After three and two respective years as public transportation enthusiasts, my husband and I recently rejoined the car-owning population of the world. While taking trains and buses gave many opportunities to stand on a soapbox and brag about our money-saving, environment-saving lifestyle, we are again thrilled at the convenience of owning a vehicle.
We tried to make this change in the most affordable way possible by following these four tips for purchasing a car:
Don’t even think about buying a new car. Voila! You instantly saved literally thousands of dollars! Doesn’t that feel good?
There is an endless supply of excellent used cars available for any budget. For $12,000 you can own something extremely nice with very low miles, say, 30,000. For $9,000 you can own something great and reliable that’s still well under 100,000 miles. Because we may eventually have to buy a second car, we set our budget at a very low $5,000 and essentially looked at vehicles that were 10 years old and had more than 100,000 miles. This is where tip #2 comes in:
This might be my favorite tip. If you’re on a budget, one of the best ways to save money on a car is to buy one that will drive. for. ever. Replacing a car every three years is an expensive habit. If you can drive a car for five years or more, feel free to pat yourself on the back for being a budget-savvy genius.
Of course to hit that 5- or 10-year mark, it’s important to buy something reliable and with low maintenance costs. Reviews are your best bet. I googled things like “Best used cars for $5,000” and “Reliable used cars on a budget.” Honda, Toyota and Subaru came up regularly on these lists, but feel free to do your own research – car makes and models can vary in quality from year to year.
After further narrowing our search, I spent quite a bit of time on edmunds.com and kbb.com (Kelly Blue Book). Along with spotting duds and learning what prices to expect, reading reviews helped us to know which questions to ask when we test drove vehicles, including using words we didn’t know, like “head gaskets.”
Buy From an Owner, Not a Dealer
Craigslist is my favorite place to shop for cars, and eventually we found something we liked! Unfortunately, it was at a small dealer. Here’s where my advice becomes “do as she says, not as she does,” as we wound up purchasing the vehicle from a small dealer in the Chicago suburbs.
I would have preferred to buy from an individual owner. We probably would have saved some money, plus we’d have the benefit of receiving more of the vehicle’s maintenance history. Naturally you also get to (silently) evaluate the trustworthiness of the seller, and (verbally) ask why they put the car up for sale. I once bought a coupe from a pregnant lady; she was clearly selling her small, sporty car because her life was changing. When she explained that she needed an SUV for the car seat, it was obviously true.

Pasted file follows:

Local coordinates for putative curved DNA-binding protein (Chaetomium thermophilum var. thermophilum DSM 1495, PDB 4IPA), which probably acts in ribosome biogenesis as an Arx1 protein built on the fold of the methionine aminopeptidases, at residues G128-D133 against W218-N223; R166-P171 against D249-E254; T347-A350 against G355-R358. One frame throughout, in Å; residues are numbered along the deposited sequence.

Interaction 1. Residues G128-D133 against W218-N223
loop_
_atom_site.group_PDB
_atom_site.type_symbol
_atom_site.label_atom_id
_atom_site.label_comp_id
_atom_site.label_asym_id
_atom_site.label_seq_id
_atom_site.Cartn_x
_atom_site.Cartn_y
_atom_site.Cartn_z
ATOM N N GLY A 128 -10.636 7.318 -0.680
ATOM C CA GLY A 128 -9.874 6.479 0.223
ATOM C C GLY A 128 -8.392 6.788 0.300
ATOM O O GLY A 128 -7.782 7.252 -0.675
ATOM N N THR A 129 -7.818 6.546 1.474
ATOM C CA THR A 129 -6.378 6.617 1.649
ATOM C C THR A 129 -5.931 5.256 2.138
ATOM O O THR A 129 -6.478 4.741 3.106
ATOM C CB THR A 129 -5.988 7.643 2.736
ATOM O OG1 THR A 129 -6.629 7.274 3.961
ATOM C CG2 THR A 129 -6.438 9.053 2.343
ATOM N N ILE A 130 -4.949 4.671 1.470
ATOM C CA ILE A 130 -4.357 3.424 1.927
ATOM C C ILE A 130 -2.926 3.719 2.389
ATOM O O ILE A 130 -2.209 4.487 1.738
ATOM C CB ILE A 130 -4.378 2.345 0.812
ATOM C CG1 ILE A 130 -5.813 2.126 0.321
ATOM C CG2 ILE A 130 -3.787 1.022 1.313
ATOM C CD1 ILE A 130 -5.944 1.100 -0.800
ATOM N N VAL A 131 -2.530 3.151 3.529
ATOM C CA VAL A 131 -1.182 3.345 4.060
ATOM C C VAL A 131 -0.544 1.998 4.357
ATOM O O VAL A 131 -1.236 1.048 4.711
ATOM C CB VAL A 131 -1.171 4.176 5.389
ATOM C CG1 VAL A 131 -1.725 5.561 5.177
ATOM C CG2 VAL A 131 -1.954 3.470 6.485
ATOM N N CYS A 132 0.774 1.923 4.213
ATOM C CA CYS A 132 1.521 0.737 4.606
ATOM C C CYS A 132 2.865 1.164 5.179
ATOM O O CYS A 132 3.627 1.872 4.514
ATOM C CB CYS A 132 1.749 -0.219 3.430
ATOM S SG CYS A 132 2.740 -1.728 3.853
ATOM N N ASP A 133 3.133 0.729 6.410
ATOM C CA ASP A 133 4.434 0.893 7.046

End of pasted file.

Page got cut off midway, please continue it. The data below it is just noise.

Finally, there is more room to negotiate the price when you’re standing in someone’s driveway offering to pay thousands of dollars while asking to save a few hundred. This is a crucial factor – be bold! Drive that price down!
Buy with Cash
In an ideal world, you will have saved money to buy your car. Here’s where that cash can really benefit you! Offer to pay cash and ask for a better deal. Receiving money in-hand is a great motivator for dealers and private owners alike. You can almost always save money on big purchases with cash. (This phenomenon is not limited to cars – but that’s a post for another day.)
Stick to Your Budget
Don’t get talked into something you can’t afford. I hate buyer’s remorse, and overpaying is a quick way to catch it. Be ready to walk away if you must.
We offered $4,200 for a car that was listed for $5,000. The dealer didn’t want to budge past $4,500, but after we conferred and then insisted that we wouldn’t pay more than $4,400, he gave in.
If you start to feel weak and want to pay the high price, remind yourself that you’ll have the pleasure of spending hundreds more on taxes and fees. Good luck, and happy driving!
By Chelsey Evans Funk | Chelsey is a bit of a fanatic about responsible personal finance. Since getting married last year, she and her husband have paid off more than $20,000 of student loan debt through determined budgeting and dedicated use of mint.com. She works in marketing and is happiest when people rave about her baked goods, listen to her advice, or let her pet their dogs on the street.